No two days were ever the same – Everyday is different with new opportunities to see a child master a new milestone, help a parent achieve a goal, or help a team solve a problem.

Working with a team that focused on the child’s & family’s success – There was nothing better than observing and celebrating a child’s progress as a team (which of course included the family). Each of us played a part in something that could have a long-term impact on the child’s life and that was powerful.

Of course, there were challenges too. Sometimes the number of families I supported overwhelmed me or the resources I wished I had in my community just weren’t there. On other days, managing the paperwork or traveling a long distance to see a family who was not home were not my favorite parts of the job. Every job has it’s challenges, though. When the challenges got to me, I’d try to focus on the many positives, like the card I’d received from a family thanking me for my time with them or the picture another family sent me of their son on his first day of preschool. I knew I’d made a difference.

What do you like most about being a service coordinator? What do you find most challenging and why?


For more information about service coordination, visit the Service Coordination page on the VA Early Intervention Professional Development Center.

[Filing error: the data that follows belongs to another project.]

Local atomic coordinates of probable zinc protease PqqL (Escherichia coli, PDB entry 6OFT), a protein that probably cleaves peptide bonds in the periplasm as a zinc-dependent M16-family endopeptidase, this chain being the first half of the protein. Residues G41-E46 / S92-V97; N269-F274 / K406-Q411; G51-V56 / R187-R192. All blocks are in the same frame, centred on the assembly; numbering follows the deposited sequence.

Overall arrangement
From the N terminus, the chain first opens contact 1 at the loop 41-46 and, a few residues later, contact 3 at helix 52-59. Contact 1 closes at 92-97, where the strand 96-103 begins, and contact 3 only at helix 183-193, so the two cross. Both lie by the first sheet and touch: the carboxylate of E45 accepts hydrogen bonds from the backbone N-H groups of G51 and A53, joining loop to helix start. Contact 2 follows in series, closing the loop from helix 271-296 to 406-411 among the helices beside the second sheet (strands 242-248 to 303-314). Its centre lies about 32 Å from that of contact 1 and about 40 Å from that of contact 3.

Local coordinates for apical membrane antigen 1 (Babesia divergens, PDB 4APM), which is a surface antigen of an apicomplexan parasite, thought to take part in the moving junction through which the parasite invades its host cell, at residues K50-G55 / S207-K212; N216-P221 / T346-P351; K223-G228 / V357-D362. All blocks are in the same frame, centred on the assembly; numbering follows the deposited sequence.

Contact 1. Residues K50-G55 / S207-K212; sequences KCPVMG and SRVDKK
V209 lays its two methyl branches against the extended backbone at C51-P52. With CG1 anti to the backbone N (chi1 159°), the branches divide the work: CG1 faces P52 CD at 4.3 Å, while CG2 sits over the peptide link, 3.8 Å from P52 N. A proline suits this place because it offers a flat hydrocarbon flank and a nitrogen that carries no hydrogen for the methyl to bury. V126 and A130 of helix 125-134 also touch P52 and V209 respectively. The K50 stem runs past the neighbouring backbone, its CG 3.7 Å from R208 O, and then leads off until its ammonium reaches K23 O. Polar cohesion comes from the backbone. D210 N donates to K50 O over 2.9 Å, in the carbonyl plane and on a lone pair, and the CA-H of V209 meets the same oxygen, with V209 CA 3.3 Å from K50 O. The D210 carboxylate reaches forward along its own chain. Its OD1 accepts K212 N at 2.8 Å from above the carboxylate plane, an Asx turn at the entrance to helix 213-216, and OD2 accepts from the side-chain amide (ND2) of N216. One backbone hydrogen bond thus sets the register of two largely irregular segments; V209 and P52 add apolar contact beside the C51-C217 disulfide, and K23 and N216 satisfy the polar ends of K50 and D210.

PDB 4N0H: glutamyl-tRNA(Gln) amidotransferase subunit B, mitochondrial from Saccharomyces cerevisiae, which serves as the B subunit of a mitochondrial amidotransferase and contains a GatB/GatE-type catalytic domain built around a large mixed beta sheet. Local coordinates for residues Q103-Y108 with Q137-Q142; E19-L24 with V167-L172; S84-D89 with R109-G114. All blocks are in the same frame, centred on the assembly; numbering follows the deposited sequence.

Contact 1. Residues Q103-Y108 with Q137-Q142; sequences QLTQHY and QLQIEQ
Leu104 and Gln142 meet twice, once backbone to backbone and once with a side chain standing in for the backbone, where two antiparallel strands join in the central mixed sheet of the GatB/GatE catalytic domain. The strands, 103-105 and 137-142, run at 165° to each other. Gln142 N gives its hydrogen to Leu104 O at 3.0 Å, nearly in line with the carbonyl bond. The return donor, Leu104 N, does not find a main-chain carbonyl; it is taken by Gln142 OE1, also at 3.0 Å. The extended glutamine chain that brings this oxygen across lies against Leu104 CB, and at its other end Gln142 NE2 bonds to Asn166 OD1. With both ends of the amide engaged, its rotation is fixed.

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5 Comments to “Service Coordination is Both Wonderful & Challenging!”

  1. Good afternoon,

    That does sound like a busy day but she is doing so much good! Being a service coordinator seems to be a job for a caring and patient person. It requires a lot of time management and organization. I think what I would like the most about it is the aspect of helping families and their children. What I would find the most challenging is finding enough time in a day to help everyone. I worry i would take on too much.

    Thank you for all you do!

    • That is so easy to do, Diana! Touching base with the supervisor regularly can help with your worry of taking on too much. Service coordinators need strong support too!

  2. What I like the most about a service coordinator is the positive impact that is made on the family unit. Through their knowledge, hands-on approach, and willingness to help children and their family’s, the service coordinators are giving the family’s the resources and tools that allows them to support their children in ways that they may have not deemed possible. So, I like that through their services the service coordinators are increasing the parents and family’s confidence in their ability to care for their children on a day-to-day basis. Since this is a multi-faceted job, I believe that the most challenging thing for service coordinators would be making time for themselves while being part of a job that demands so much of their personal time to provide the best information, skills, and outcomes for the child’s and family’s best interest.

    • Well-said! Yes, separating yourself from your job and taking those mental breaks is really important – speaking as someone who struggles NOT to think about families outside of work. 🙂